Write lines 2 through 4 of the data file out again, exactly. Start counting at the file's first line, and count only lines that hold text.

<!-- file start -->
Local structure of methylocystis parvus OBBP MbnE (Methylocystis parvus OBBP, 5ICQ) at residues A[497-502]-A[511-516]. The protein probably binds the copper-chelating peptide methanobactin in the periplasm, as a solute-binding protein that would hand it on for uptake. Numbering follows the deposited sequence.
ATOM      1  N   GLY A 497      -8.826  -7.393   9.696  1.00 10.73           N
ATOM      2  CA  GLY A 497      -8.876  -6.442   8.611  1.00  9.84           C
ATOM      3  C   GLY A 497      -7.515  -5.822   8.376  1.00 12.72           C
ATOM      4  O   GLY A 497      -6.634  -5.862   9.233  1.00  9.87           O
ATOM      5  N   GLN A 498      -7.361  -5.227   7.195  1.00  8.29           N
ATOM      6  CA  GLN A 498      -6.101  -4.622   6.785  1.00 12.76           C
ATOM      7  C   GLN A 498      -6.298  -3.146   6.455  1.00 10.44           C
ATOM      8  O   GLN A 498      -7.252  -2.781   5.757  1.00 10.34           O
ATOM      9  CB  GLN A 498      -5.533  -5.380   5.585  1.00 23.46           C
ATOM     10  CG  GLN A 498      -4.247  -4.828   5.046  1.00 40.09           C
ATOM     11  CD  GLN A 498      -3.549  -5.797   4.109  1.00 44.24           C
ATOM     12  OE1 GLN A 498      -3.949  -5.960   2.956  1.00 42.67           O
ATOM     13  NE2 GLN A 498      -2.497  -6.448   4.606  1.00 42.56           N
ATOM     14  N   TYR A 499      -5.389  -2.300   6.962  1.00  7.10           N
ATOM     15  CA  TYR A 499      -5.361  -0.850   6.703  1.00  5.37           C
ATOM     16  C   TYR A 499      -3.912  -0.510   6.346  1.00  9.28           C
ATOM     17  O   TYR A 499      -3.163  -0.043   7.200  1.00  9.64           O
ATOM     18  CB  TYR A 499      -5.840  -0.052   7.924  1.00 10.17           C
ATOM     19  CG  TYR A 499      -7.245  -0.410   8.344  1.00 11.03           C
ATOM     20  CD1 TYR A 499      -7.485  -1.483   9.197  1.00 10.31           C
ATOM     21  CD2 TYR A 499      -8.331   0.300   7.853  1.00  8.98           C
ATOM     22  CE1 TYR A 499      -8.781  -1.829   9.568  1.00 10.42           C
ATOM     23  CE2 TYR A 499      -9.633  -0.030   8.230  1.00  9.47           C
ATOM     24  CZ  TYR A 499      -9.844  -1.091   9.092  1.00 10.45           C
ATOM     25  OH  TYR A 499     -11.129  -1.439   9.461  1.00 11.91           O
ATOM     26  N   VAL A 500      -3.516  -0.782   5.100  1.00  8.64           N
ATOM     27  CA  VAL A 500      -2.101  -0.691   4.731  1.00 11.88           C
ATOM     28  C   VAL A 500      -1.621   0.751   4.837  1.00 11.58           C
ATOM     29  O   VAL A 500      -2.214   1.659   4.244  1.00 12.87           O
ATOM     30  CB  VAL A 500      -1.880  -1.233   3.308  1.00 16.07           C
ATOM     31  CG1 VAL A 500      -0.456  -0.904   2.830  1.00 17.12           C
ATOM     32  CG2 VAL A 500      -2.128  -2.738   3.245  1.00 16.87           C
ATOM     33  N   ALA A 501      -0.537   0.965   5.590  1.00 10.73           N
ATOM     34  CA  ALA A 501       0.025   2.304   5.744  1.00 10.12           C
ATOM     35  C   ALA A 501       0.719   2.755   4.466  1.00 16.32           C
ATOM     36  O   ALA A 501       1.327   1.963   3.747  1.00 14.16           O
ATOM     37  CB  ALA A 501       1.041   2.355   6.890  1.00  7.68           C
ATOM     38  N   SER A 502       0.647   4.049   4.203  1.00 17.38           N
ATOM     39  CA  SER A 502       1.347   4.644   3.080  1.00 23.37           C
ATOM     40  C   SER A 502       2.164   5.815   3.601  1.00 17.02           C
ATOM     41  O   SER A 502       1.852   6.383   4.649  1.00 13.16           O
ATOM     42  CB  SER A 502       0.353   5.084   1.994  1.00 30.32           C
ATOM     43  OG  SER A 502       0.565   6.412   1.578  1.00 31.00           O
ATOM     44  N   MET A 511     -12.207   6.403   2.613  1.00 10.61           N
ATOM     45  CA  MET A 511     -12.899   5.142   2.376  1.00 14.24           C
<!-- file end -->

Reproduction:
ATOM      1  N   GLY A 497      -8.826  -7.393   9.696  1.00 10.73           N
ATOM      2  CA  GLY A 497      -8.876  -6.442   8.611  1.00  9.84           C
ATOM      3  C   GLY A 497      -7.515  -5.822   8.376  1.00 12.72           C